• blurred vision
  • general weakness
  • chewing difficulties
  • hoarseness
  • difficulty speaking
  • heart palpitations

However, further research is necessary to confirm the long-term effects of Botox for migraine.

If you experience any of the above symptoms, contact your doctor or healthcare professional for tailored advice and treatment options.

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Serious side effects

Botox contains Botulinum neurotoxin-A, a toxin created by the Clostridium botulinum bacteria. This toxin can cause a type of poisoning known as botulism.

There are some reports of Botox treatments causing the toxin to spread from the injection site to other parts of the body, causing symptoms similar to those of botulism.

Symptoms of botulism include:

  • general weakness throughout your body
  • muscle spasms
  • double vision
  • drooping eyelids
  • difficulty swallowing
  • a hoarse-sounding voice and inflammation of the pharynx in your throat
  • urinary incontinence
  • breathing difficulties

These symptoms can appear hours to weeks after the procedure. If you experience any of these, it’s important to seek urgent healthcare.


On rare occasions, serious allergic reactions to Botox treatments occur, including a potentially life threatening condition known as anaphylaxis. If you experience this type of allergic reaction, symptoms may include swelling in the throat or face and breathing difficulties.

As these symptoms are often immediate, a doctor or healthcare professional will typically be on-hand to manage the reaction quickly. This often means administering epinephrine and methylprednisolone via injection, followed by close monitoring and a possible hospital stay.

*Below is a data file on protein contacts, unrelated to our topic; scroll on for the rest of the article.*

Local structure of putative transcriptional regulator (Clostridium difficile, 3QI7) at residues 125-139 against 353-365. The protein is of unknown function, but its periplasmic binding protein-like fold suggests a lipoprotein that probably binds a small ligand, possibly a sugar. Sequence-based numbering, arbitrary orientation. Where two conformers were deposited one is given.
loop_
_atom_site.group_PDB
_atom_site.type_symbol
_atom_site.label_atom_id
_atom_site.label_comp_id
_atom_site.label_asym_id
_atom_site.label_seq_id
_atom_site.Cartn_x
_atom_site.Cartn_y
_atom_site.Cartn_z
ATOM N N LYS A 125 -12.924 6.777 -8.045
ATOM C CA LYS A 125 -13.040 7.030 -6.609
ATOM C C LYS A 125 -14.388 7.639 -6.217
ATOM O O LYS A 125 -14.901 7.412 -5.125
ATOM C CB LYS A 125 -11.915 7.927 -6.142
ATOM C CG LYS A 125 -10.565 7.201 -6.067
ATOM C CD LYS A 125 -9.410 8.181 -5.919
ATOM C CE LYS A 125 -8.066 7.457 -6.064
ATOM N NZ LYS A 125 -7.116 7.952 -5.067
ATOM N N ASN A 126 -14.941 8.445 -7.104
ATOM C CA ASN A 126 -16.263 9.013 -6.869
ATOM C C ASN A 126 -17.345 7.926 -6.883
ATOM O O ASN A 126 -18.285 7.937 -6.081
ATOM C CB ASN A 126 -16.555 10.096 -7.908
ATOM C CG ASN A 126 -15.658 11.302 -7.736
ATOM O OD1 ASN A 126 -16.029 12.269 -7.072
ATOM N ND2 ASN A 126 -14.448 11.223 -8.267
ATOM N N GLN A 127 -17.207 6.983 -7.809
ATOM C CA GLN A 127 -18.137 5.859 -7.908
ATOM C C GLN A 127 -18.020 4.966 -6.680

What to expect from the procedure

During the procedure, a doctor or healthcare professional will inject Botox at around 30 different places in your head and neck. Each session can take up to 30 minutes.

You may experience mild discomfort during the procedure, though the injection process is typically well-tolerated.

Dosage and frequency

Using Botox to manage migraine symptoms, also known as a “migraine attack,” is not a single procedure, and generally, you will receive injections every 12 weeks.

The FDA recommends administering 155 units over 31 injection sites. Five units contain 0.1 milliliters (ml) of Botox, making the total dosage 3.1 ml.

That said, the dosage and injection frequency can vary depending on your individual needs and how you respond to the treatment.

Can children get Botox for migraine?

The FDA does not typically recommend Botox injections for migraine in children under the age of 18 years.

A 2022 study of 25 people ages 13–21 years suggests that Botox can reduce migraine frequency and severity in people under 18. However, more research is necessary to confirm the effects.

A doctor may still recommend this approach in certain cases of chronic and severe migraine. If so, they will carefully tailor the dosage and frequency of injections to the specific child.


While Botox is generally well-tolerated and effective, it’s not a permanent cure for migraine.

Some people don’t experience any side effects from Botox, while others may experience mild symptoms like swelling and soreness at the injection sites.

Although rare, the injections also come with a risk of more severe side effects like nausea, muscle weakness, and even potentially life threatening conditions like botulism and anaphylaxis.

If you are considering Botox for migraine, it is important to discuss the potential benefits and risks with your doctor and carefully follow their instructions for treating and managing side effects.